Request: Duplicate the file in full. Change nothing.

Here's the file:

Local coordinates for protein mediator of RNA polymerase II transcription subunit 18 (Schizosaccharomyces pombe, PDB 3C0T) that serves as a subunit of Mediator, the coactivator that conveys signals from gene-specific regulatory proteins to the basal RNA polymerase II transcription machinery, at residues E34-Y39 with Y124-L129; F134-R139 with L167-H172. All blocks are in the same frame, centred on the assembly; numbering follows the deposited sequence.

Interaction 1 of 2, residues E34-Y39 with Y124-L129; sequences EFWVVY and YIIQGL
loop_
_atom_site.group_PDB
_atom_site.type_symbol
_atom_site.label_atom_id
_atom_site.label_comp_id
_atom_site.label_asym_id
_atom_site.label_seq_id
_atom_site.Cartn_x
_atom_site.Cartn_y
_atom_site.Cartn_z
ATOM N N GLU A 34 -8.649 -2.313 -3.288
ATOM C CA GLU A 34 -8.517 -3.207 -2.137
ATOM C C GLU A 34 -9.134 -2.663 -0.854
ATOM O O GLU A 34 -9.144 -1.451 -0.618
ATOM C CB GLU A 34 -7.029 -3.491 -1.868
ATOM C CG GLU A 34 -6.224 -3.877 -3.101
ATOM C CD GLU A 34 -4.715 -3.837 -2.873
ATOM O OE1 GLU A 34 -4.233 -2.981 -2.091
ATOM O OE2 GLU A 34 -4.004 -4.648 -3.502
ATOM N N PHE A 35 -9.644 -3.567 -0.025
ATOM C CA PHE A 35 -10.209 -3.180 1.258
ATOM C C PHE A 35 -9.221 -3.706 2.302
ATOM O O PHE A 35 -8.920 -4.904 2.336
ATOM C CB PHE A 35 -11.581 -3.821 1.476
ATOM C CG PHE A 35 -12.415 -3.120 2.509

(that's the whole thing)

Local coordinates for protein mediator of RNA polymerase II transcription subunit 18 (Schizosaccharomyces pombe, PDB 3C0T) that serves as a subunit of Mediator, the coactivator that conveys signals from gene-specific regulatory proteins to the basal RNA polymerase II transcription machinery, at residues E34-Y39 with Y124-L129; F134-R139 with L167-H172. All blocks are in the same frame, centred on the assembly; numbering follows the deposited sequence.

Interaction 1 of 2, residues E34-Y39 with Y124-L129; sequences EFWVVY and YIIQGL
loop_
_atom_site.group_PDB
_atom_site.type_symbol
_atom_site.label_atom_id
_atom_site.label_comp_id
_atom_site.label_asym_id
_atom_site.label_seq_id
_atom_site.Cartn_x
_atom_site.Cartn_y
_atom_site.Cartn_z
ATOM N N GLU A 34 -8.649 -2.313 -3.288
ATOM C CA GLU A 34 -8.517 -3.207 -2.137
ATOM C C GLU A 34 -9.134 -2.663 -0.854
ATOM O O GLU A 34 -9.144 -1.451 -0.618
ATOM C CB GLU A 34 -7.029 -3.491 -1.868
ATOM C CG GLU A 34 -6.224 -3.877 -3.101
ATOM C CD GLU A 34 -4.715 -3.837 -2.873
ATOM O OE1 GLU A 34 -4.233 -2.981 -2.091
ATOM O OE2 GLU A 34 -4.004 -4.648 -3.502
ATOM N N PHE A 35 -9.644 -3.567 -0.025
ATOM C CA PHE A 35 -10.209 -3.180 1.258
ATOM C C PHE A 35 -9.221 -3.706 2.302
ATOM O O PHE A 35 -8.920 -4.904 2.336
ATOM C CB PHE A 35 -11.581 -3.821 1.476
ATOM C CG PHE A 35 -12.415 -3.120 2.509